Some years ago I started a loose conversation with Lars Gustafsson, my secret favorite guess for the next Nobel price in literature since I read his first book some 25 years ago. It all began with some essays Mr. Gustafsson wrote on his blog about Berlin, my home town. Gustafsson himself lived there for several years in the 70s, hence he knows many places in the Western part of town much better than me, who went there only after the “wall came down” in 1989. He wrote all 8 parts of the essay in German, and me – in complete ignorance of any writers psychology had the “brilliant idea” to slightly “improve” the grammar and syntax for him. When I send back to him the 8 parts of essay, all with my “improvements” (meaning that the typical Gustafsson style has now been converted to a proper East-German persian-cat style) I received a rather cold reply from him. Anyhow, secretely Mr. Gustafsson revised the essay on his blog, and considered some of my changes as reasonable. Our mail conversation did not went any further, although I submitted several praising comments to other posts on his blog.

Suddenly, 2 years ago I received an emergency message from Lars, calling me “My friend” and explaining that he got stucked in London, lost his wallet and now needs some money to buy a ticket home. Obviously, somebody had hacked Lars’ address book (which obviously must have contained my e-mail contact) to send out Phishing mails to all his friends. From this moment I was careful with everything Mr. Gustafsson send me.

Earlier this year, however, I received a more trustable message from him, where he announced his comming visit to Munich to read from his latest books. I soon confirmed with the local Literature Club and even made some publicity for the event (again completely ignoring the fame of Lars Gustafsson, who has such a huge list of followers and readers that all tickets were sold out in a day).

After his reading Mr. Gustafsson stayed for an hour, nipping some excellent white wine and eating some delicious dark bread sandwiches and chatting with the audience. When I finally made my way through the flock of people who always surrounded him I had the chance to talk to him in person. During the reading on this evening Gustafsson only focussed on his poetry, so I told him that “… after reading his novel Bernard Foy’s Third Castling I realized that there are also decent crime writers in Skandinavia, considering the dreadful style of Adler-Olson, Harkan Nesser, Stieg Larsson and the like …”.  Gustafsson reacted a bid with surprise, that somebody would consider Bernard Foy’s Third Castling a crime novel. He said that for him all crime literature is immoral, which I could not agree at all if I think about Raymond Chandler, E.A.Poe, Patricia Highsmith or Friedrich Duerrenmatt. In my view, all bad literature is immoral literature, be it a crime story or a naturalistic poem. And all good literature is highly moral literature, as is the case of Raymond Chandlers long list of Philip Marlowe detective stories and equally of Gustafssons “Bernard Foy”.   I don’t know to which degree we found an agreement on this issue, since more people were pushing from behind to have their copies of “Everything one needs. A manual for life” (written jointly with his wife Agneta Blomqvist) decorated with his signature.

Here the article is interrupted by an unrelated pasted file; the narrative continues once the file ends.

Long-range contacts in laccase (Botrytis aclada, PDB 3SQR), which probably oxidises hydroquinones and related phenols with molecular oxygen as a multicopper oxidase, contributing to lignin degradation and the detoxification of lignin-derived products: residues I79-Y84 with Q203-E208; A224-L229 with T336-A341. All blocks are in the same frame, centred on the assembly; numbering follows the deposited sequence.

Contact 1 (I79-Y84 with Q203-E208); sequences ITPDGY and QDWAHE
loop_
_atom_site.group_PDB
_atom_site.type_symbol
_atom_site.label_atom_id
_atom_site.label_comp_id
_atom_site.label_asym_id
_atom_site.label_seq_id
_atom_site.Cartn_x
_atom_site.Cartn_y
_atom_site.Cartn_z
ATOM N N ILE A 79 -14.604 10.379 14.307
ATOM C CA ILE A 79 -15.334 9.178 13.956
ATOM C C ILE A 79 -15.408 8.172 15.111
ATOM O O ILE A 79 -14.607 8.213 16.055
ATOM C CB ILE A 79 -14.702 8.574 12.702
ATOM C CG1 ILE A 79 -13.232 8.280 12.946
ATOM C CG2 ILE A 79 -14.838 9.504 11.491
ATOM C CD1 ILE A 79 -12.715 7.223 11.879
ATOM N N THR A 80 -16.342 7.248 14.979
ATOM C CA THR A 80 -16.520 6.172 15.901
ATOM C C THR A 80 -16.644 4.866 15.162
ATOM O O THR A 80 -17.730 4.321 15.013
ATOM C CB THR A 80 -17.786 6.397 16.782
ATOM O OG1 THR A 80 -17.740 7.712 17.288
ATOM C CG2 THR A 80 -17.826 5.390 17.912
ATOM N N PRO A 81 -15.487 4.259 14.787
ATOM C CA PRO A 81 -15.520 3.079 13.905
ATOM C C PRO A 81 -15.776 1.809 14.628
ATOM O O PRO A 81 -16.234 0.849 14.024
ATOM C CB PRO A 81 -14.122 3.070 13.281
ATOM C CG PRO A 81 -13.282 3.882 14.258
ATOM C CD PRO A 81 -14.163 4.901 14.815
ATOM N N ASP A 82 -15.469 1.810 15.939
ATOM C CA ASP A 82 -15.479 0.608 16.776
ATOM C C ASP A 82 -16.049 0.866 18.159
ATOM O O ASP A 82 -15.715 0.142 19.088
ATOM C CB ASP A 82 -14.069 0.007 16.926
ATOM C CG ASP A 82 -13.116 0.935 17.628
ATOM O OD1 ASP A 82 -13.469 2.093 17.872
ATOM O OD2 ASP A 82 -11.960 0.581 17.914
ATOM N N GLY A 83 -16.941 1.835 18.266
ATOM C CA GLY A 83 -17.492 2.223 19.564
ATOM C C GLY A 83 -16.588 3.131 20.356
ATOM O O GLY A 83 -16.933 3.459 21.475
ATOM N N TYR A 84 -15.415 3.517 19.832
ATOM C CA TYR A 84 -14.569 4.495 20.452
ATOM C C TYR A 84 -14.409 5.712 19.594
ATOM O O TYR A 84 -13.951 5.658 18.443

Yesterday, suddenly, 6 weeks after our last encounter, I received a funny invitation from Lars again, this time with a request to join him on his LinkedIn site. So maybe he remembered that I was once so helpful in polishing his German essays, that in the future I will really get a job from Lars. Or his ardent interest in mathematics and science made him think of starting a research job in my lab.

Beneath the cities pavement

The 1968s students movement coined the wonderful phrase “Under the pavements lays the beach”, perhaps to further encourage picking out the paving stones for the next street fight.

But at least beneath the pavements in Berlin, there is indeed yellow sand reminiscent of a seaside beach. That is because the Berlin and most Prussian underground are glacial melt-water valleys (the term “Urstrom-Tal” is even common in English). So if the pavement stones are removed in Berlin, or one is digging any deeper into the ground, this is what you find. A real part of the beach, for which one otherwise has to drive abou 120 miles north to the Baltic Sea.

Sandy PavementNot far away from the beach, however, are signs that reminds one of the much younger, yet much more violent period of Berlin history. All over the city one can find tiny brass plates (“Stolpersteine“) fixed on the pavement in front of houses, which indicate the places where jewish people were deported from their homes and later killed by the Nazi regime.

The two plates below are at Münchener Strasse 18 in the borough of Schoeneberg, and they are there to commemorate Gertrud Kolmar (a well-known writer) and her father Ludwig Chodziesner).

20150720_120154Mrs. Kolmar was killed in Auschwitz, her father died in the Theresienstadt ghetto. A few blocks further down the road is the plate and former house of Bernhard Persicaner. He too was killed in the Auschwitz concentration-camp, but perhaps as he was not as famous as Mrs. Kolmar mankind would have soon forgotten about him. Thanks to the Stolpersteine initiative, however, the memory of hundreds of thousands of nazi victims are kept for ever now, whether they were famous persons of history or ordinary people like Bernhard Persicaner.


It is a shame that only one city in Germany, Munich in Bavaria, opposes to put the brass plates for the killed Jews on their streets. This does not surprises me a lot, since there is also no beach under the Munich pavements. There is only cobble.